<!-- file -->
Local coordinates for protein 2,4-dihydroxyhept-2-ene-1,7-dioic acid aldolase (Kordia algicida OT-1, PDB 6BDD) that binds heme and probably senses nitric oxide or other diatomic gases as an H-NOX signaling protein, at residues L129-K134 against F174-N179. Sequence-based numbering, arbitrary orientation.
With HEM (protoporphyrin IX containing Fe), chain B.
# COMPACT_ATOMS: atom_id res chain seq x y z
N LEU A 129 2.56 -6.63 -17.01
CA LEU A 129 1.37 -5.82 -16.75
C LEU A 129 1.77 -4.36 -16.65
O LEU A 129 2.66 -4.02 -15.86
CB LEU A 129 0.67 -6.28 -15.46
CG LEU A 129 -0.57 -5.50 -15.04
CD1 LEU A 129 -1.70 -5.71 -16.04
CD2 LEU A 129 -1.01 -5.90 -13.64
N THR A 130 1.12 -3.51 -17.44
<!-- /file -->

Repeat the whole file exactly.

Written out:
Local coordinates for protein 2,4-dihydroxyhept-2-ene-1,7-dioic acid aldolase (Kordia algicida OT-1, PDB 6BDD) that binds heme and probably senses nitric oxide or other diatomic gases as an H-NOX signaling protein, at residues L129-K134 against F174-N179. Sequence-based numbering, arbitrary orientation.
With HEM (protoporphyrin IX containing Fe), chain B.
# COMPACT_ATOMS: atom_id res chain seq x y z
N LEU A 129 2.56 -6.63 -17.01
CA LEU A 129 1.37 -5.82 -16.75
C LEU A 129 1.77 -4.36 -16.65
O LEU A 129 2.66 -4.02 -15.86
CB LEU A 129 0.67 -6.28 -15.46
CG LEU A 129 -0.57 -5.50 -15.04
CD1 LEU A 129 -1.70 -5.71 -16.04
CD2 LEU A 129 -1.01 -5.90 -13.64
N THR A 130 1.12 -3.51 -17.44